Eyewear is annoying in the outdoors. Foggy lenses, sweaty frames, mud splats on glass — all are common complications of wearing glasses in the great outdoors.
But companies like Smith Optics and Julbo Inc. — sunglasses makers who dip a toe into the Rx pond — now have products that make eyewear easier to get along with while cycling, climbing, skiing, backpacking and trail running.
The Reactor Max from Smith Optics (www.smithsport.com) are my top pick. These glasses have a solid frame that has endured months of Gear Junkie adventures, cycling along for many bumpy miles and summiting mountains with me. I have two sets of lenses to accompany the Reactor glasses, including an amber-tone sunglass as well as clear lenses for low-light and after-dark scenarios.
Made from an impact-resistant plastic-like material called Carbonic, the Smith lenses click easily in and out of the frame. They are scratch-resistant; mine have no scuffs even after the aforementioned months of outdoors action.
The Smith lenses provide 100 percent protection from ultra-violet light, according to the company. Polarized and mirrored lenses are available with the Reactor Max glasses, as well as several tint choices.
The frame, which comes in six colors, costs $265 with one set of prescription lenses; the second pair of lenses are an additional $155, making my Smith eyeglass setup come in at a healthy $420.
Second in line during my Rx test was the Julbo Advance, a wrap-around sunglass design that costs almost $100 less than the Smith setup. The Advance frame with basic non-prescription glass is $104; the light-sensitive photochromic lenses I tested run $219, resulting in a final price tag of $323.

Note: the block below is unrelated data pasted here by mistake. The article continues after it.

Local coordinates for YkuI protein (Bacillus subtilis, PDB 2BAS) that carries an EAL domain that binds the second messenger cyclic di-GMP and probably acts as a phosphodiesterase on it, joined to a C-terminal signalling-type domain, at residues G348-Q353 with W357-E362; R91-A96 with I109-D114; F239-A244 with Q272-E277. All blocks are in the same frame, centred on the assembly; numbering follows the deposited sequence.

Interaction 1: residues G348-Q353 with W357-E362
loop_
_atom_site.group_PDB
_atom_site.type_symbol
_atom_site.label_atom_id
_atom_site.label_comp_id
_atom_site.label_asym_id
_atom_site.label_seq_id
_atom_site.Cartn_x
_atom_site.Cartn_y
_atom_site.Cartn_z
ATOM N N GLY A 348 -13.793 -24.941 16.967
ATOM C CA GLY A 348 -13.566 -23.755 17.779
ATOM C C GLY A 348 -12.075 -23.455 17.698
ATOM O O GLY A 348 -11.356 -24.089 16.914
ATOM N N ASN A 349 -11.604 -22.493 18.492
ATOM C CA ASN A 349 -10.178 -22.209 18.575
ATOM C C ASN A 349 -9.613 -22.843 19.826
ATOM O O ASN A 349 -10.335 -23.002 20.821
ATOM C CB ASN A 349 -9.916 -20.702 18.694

Unlike the Smith glasses, I never have to switch lenses out for Julbo (www.julbousa.com). The photochromic lenses adjust with the ambient light, tinting dark as the sun shines bright and fading to a pale amber under cloud cover.
The photochromic lenses don’t go crystal clear, though. For nighttime activities I could not use the Julbo glasses.
Julbo’s Advance frame comes in four colors — black, silver, bronze and “chocoblack” — and they fit snug and secure just like the Smiths. Rubbery removable inserts on the front of the temples add side protection from sun, wind and blowing snow.
Both Julbo and Smith make good glasses. My prescription was crystal clear from both companies.
The Advance and Reactor Max models are equally suitable for outdoors action sports, though I’d lean toward the Julbo Advance for skiing or mountaineering because of its all-encompassing wrap-around design. For the ultimate in versatility, Smith — with its removable lenses for clear and dark glass options — won out during my tests.